Dillard's Cat

Xiyun Yang, English 171, Sages and Satirists, Brown University, 2003

While writers like Lawrence and Chatwin blur the demarcation between fiction and nonfiction, Annie Dillard's Pilgrim at Tinker Creek playfully glides between prose and verse. Dillard resigns herself to literary flights of rapture: she is enamored with the intensity of nature's beauty and cruelty. Although the book can be read as a work of emotional and spiritual autobiography, Dillard uses her own experiences as a vessel to extract novel emotions from her readers. Similar to Lawrence, Dillard writes a prose of discovery, attempting to duplicate the progress of emotions and understanding experienced during her observations of the world around her. Dillard presents the natural world as she sees it, reorganizing the senselessness of nature in terms of rationality: cause and effect. "Nature is, above all, profligate. Don't believe them when they tell you how economical and thrifty nature is . . . This deciduous business alone is a radical scheme, the brainchild of a deranged manic-depressive with limitless capital. Extravagance! Nature will try anything once." Dillard's collection of images tapers to an acknowledgement of a higher spiritual power at the end of the book; she accepts a world created in earnest, if not by grand design.

Dillard frames the book with the image of an old tom cat.

I used to have a cat, an old fighting tom, who would jump through the open window by my bed in the middle of the night and land on my chest. . . . And some mornings I'd wake in daylight to find my body covered with paw prints in blood; I looked as though I'd been painted with roses . . . .I never knew. I never knew as I washed, and the blood streaked, faded, and finally disappeared, whether I'd purified myself or ruined the blood sign of the Passover.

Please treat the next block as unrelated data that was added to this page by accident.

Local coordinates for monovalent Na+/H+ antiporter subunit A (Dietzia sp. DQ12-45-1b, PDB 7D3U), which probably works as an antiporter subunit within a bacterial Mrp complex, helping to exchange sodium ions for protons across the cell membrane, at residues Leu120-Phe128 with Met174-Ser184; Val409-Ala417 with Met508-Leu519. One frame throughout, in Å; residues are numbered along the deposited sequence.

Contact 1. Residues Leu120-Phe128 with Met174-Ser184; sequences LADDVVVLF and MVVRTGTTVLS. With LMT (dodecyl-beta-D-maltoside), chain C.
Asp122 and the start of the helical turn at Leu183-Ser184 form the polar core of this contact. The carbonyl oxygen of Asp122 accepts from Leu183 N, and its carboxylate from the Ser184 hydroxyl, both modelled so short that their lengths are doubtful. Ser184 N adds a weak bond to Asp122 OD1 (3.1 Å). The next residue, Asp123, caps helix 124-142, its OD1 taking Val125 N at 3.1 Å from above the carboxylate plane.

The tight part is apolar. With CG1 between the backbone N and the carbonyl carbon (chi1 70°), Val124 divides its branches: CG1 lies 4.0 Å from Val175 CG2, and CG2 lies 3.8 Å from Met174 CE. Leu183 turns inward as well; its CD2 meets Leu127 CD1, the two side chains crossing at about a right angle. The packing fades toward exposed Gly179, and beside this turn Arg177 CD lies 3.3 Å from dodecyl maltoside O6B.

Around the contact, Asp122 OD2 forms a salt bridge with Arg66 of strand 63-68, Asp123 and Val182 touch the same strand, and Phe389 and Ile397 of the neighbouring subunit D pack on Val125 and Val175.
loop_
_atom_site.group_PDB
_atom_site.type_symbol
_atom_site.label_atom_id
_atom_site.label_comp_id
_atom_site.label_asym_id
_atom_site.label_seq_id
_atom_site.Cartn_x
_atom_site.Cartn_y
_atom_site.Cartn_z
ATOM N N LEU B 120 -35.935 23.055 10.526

I used to have a cat, an old fighting tom, who sprang through the open window by my bed and pummeled my chest, barely sheathing his claws. I've been bloodied and mauled, wrung, dazzled, drawn. I taste salt on my lips in the early morning; I surprise my eyes in the mirror and they are ashes, or fiery sprouts, and I gape appalled, or full of breath. The planet whirls alone and dreaming. Power broods, spins, and lurches down. The planet and the power meet with a shock. They fuse and tumble, lightning, ground fire; they part, mute, submitting, and touch again with hiss and cry. The tree with the lights in it buzzes into flame and the cast-rock mountains ring.

The opening section introduces the reader to the mystery and ambiguity of nature, and it is written in a lulling, colloquial tone. The concluding passage draws the image of the cat to a grander purpose, reflecting upon Dillard's spiritual battle worn wariness. The passage is composed with fierceness and intensity, full of short, staccato verbs, "bloodied and mauled, wrung, dazzled, drawn . . . broods, spins and lurches down." The rhythm of the sentences is syncopated and asymmetrical, the consonants recurring in groups of twos and threes. How are these two different narrations of the same subject appropriate to their relative function (the opening and closing of this book)? Why has Dillard chosen to end her book this way?

Dillard draws together the most important images of the book (the tree with the lights in it, the water bug and frog) to conclude the book. Does this conclusion seem forced or do the images naturally flow together?


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Last modified 25 November 2003